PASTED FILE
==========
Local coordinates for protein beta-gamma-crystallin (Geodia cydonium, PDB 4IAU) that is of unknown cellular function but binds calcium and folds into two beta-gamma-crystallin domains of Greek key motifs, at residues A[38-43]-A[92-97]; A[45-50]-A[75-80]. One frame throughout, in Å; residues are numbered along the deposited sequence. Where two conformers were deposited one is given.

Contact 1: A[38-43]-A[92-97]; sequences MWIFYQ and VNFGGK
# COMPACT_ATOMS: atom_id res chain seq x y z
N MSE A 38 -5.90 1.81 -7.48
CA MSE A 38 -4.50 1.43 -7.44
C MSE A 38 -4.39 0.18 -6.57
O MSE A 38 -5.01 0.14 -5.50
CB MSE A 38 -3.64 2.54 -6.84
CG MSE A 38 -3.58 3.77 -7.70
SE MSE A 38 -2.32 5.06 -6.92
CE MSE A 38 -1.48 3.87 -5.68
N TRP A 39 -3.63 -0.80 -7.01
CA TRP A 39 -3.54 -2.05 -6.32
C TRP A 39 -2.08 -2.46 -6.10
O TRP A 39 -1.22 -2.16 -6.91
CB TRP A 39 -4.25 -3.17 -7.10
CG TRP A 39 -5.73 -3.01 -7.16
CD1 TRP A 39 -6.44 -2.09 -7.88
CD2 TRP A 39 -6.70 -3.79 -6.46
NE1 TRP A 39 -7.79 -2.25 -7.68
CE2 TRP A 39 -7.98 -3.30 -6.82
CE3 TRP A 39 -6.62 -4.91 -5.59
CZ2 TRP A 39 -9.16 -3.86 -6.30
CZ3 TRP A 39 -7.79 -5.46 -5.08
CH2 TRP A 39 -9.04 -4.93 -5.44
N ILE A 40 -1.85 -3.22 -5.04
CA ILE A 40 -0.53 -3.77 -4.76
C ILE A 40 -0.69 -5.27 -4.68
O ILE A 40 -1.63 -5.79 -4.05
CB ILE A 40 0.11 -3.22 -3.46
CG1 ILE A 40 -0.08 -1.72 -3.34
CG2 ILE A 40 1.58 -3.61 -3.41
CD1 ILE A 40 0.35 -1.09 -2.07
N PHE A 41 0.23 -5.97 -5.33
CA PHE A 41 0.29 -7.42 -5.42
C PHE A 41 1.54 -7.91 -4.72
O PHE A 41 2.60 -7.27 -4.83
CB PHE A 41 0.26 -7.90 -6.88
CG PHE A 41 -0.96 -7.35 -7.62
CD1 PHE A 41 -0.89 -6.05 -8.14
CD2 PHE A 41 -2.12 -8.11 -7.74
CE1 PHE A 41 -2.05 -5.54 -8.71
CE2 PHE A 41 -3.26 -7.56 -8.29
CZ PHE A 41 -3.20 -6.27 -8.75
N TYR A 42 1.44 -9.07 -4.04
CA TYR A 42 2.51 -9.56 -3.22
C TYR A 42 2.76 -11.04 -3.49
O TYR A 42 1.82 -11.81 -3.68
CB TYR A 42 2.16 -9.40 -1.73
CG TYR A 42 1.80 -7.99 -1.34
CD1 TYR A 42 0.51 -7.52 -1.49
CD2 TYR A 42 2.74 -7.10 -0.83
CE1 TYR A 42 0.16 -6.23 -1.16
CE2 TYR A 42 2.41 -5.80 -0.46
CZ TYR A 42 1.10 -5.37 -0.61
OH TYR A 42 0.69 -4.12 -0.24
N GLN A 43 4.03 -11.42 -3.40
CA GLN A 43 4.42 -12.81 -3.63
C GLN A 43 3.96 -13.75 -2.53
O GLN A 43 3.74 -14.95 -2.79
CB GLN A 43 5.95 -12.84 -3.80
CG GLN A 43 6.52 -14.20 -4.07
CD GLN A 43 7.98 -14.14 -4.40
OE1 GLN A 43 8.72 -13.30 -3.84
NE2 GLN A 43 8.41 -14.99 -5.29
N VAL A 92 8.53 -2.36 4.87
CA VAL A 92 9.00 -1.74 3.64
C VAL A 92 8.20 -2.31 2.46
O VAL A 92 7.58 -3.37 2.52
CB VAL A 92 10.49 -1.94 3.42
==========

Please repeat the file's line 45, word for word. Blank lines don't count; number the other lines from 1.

N TYR A 42 1.44 -9.07 -4.04